An Economist’s Perspective on the Federal & Provincial Budget for 2015

The good and the bad of public finances

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An Economist’s Perspective on the Federal & Provincial Budget for 2015
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About the Author

Linda Nazareth

Linda Nazareth

An economist, author and broadcaster, Linda is also the Senior Fellow for Economics and Population Change at think tank The Macdonald-Laurier Institute. Linda lives in Oakville with her husband and daughter. She campaigned in the 2014 Municipal Election for Ward 5.

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Yes, they could have been better, or at least I think so. Then again it is almost impossible for an economist to look at a government fiscal plan and think that (in the words of the Lego Song) ‘everything is awesome’. That aside, this past week’s Federal and Ontario Budgets were testaments to decent planning, decent economic conditions and a little bit of luck to boot.

The big picture is that big deficits are done, more or less. In the case of the federal government, balanced books are a priority and a surplus – a small one, but a surplus nevertheless – is projected for 2015/16. It is going to take longer for Ontario to get in the black, but the province expects to do that by 2017/18. Not awesome, but certainly better than the widening deficits of the past couple of years.

Whether all is right policy-wise really depends on where you see the economy going. Right now, the price of oil is cutting into federal revenues, and from the provincial side of things there is a real concern that the U.S. expansion could falter. Given that, there is an argument to be made for a little more stimulus all around, particularly in the form of tax cuts. Still, it is easy enough to inject a bit more stimulus later on if it proves to be needed.

What I did love about both budgets is the fact that debt service costs are on the decline. At the Federal level, that means in 2015/16 a little less than 9 percent of expenses will be used for debt service – which may not sound impressive until you realize it was about 30 percent in the mid-1990s and about 16 percent a decade ago. As well as some concentrated efforts to pay down debt, governments have also been aided by the phenomenal bond market rally that has driven financing costs to bargain basement levels. With world central banks on hold when it comes to rate hikes, that nice break in financing costs will continue.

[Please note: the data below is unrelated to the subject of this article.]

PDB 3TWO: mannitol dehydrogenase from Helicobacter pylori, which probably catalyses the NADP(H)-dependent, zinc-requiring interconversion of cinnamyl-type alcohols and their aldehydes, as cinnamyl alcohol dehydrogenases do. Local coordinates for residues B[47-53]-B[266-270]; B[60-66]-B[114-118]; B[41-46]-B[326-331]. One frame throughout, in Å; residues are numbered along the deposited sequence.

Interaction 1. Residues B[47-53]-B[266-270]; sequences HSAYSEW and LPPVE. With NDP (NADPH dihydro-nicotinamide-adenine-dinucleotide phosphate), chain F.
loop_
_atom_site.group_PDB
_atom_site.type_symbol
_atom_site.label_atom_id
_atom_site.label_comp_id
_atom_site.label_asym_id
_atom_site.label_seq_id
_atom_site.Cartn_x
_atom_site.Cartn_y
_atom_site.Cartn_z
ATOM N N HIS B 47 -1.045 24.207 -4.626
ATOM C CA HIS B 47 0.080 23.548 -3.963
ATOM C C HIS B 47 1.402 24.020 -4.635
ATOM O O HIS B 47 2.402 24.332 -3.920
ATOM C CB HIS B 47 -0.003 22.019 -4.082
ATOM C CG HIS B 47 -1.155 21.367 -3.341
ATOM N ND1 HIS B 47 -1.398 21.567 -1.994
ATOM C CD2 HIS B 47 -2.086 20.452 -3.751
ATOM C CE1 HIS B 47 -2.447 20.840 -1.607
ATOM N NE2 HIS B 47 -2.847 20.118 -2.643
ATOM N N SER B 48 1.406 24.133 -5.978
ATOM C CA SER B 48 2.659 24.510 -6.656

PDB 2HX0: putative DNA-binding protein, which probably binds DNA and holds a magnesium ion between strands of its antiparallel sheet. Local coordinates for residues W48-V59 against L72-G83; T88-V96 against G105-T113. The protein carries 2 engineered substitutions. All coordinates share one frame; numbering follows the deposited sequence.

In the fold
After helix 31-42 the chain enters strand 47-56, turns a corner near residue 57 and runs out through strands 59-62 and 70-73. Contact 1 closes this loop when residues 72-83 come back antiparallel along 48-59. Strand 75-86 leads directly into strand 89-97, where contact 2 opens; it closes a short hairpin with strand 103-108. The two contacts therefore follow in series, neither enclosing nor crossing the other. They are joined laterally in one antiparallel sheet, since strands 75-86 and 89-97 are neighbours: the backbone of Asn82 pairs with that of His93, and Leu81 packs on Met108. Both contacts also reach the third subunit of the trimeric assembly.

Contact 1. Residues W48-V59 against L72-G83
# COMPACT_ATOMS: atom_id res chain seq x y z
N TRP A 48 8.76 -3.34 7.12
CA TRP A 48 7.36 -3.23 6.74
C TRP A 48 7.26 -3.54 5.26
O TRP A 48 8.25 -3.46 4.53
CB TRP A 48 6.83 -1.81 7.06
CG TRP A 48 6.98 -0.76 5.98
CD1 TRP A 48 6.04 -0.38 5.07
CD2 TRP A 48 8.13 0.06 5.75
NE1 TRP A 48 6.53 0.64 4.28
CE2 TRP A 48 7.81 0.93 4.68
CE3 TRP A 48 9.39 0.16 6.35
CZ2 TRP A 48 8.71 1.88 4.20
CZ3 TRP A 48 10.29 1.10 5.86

So what is not awesome? Well, despite the improvement to the bottom line, Ontario could face a cut to its debt rating from either Standard and Poor’s or Moody’s (or both) each of which have a negative outlook on the province. They want to see Ontario do better than its fiscal targets, and while that is currently happening, the next couple of years are still a risk.

While the Federal government is in a better position, hitting longer term surplus goals will really depend on the bigger picture for the economy. For now things look stable (and the forecast projections within the budget are prudent) but a U.S. or global economic slowing is a risk, as is a further drop in oil prices.

There was little financial market reaction to either budget this past week, which is a good thing: it shows that global markets pretty much trust that our governments are on track. Fingers crossed that we do not get buffeted by forces beyond our control and that the back-in-the-black trends continues on.


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Readers Comments (1)

  1. John McLaughlin says:

    Linda Nazareth offers a solid look into bottom line budget numbers – and budgetary assumptions.

    Record low borrowing costs help governments (and households) manage large debt levels.

    Ultimately, certain program spending cutbacks are required – as future off (and on) balance sheet liabilities align with an “older” demographic.

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